I was surprised to find “Good Will Hunting” on our DVD recorded movies list. Apparently my oldest son, Matt recorded it thinking it was about guns. A great movie, and it was the bit at the end that settled an eternal question for me. Matt Damon hugs Robin Williams and says: “Doesn’t this violate the doctor/patient relationship?” and Robin Williams replies, “Only if you grab my arse.”
So, let’s get to the bottom of this once and for all. If it is OK for therapeutic couples to hug, then here are some types of therapy room hugs that might be considered appropriate:
The Stealth Hug: This happened for me about eight years ago. I saw her in the corridor wearing a green jumper and a black pleated skirt and I made a snap decision, so when I got into the room, I launched myself at her. She was quite startled, but put her arms around me and hugged. That, by the way, is the only correct response when a client stealth hugs a therapist. Had she refused, my mortification factor would have been stratospheric and I would have had to leave immediately – never to come back again. When a therapist refuses a client’s stealth hug it can make the client feel contaminated at best and the embodiment of evil at worst.
Sometimes, I catch myself having fierce arguments in my head with people I have never met, about situations that have not happened, followed by resolutions that are never satisfying. My headspace is cranky and irritable and there is no logical preceding incident; it is just where my head automatically ends up when let off the leash and wanders free range. I call this IBS – Irritable Borderline Syndrome.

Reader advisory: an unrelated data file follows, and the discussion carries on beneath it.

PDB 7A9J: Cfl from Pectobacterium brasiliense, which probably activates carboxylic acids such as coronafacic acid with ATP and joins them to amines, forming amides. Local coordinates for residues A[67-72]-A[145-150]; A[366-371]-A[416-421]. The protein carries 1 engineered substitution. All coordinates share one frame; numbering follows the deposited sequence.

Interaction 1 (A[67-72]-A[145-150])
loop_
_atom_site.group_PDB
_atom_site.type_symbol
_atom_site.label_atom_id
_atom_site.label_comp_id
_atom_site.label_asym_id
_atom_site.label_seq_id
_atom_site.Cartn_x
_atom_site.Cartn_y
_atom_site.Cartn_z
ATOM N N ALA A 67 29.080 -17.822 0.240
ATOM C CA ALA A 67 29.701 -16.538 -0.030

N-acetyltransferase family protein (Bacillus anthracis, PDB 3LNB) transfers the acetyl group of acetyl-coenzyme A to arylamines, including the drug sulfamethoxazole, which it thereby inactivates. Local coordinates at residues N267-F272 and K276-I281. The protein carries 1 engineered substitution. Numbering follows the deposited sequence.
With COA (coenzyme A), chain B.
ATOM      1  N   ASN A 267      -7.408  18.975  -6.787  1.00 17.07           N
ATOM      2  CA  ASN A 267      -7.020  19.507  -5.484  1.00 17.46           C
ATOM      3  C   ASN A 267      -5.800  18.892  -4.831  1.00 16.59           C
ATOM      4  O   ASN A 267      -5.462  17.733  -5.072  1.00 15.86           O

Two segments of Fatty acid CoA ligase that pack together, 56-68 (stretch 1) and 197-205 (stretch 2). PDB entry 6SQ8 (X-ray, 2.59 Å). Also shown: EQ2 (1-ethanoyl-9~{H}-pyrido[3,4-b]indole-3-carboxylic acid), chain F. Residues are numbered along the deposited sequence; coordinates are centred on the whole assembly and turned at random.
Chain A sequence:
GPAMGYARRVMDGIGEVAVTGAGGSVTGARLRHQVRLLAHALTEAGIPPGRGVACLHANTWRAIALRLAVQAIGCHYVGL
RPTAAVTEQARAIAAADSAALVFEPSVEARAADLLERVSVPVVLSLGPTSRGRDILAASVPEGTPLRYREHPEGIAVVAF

Now, when I catch myself doing this, I redirect my thoughts into something else. I discovered I was doing this on the 45-minute journey to and from work. Without external noise distraction (my radio/CD broke) and only my thoughts to keep me company on the stop/start traffic jam journey to and from work, I was mentally irritable from plotting evil thoughts, arguing with my inner self and ruminating long before I reached my destination. My armpits and skin would itch with stress induced hormones and my bowels and intestines would cramp into knots.
Borderline Personality Disorder is not just about mental illness and emotional distress, it is also about social skills (or lack of them), empathy, manners, conflict resolution and self-care. Most children learn these vital social skills early on at pre and primary school where they observe other children’s behaviour, learn a “theory of mind” or how other children think and feel (mentalising) and experience compassion and empathy for others. These things come naturally to them.
But some children, through no fault of their own, are unable to learn and remain totally clueless about how to survive socially in the playground. These are the kids who suffer social neglect, rejection and abandonment. These are the children who need a step by step guide or a “recipe” on how to learn empathy, how to be a team player, how to get on with other children, negotiation skills, conflict resolution, the rough and tumble of give and take and sharing toys with grace and dignity.
These kids need to learn that when this happens, this is the correct response. I was not one of those naturally cluey children; I lived in social Siberia most of my school life and became a library refugee.
Here are five survival techniques desperately needed when suffering from BPD: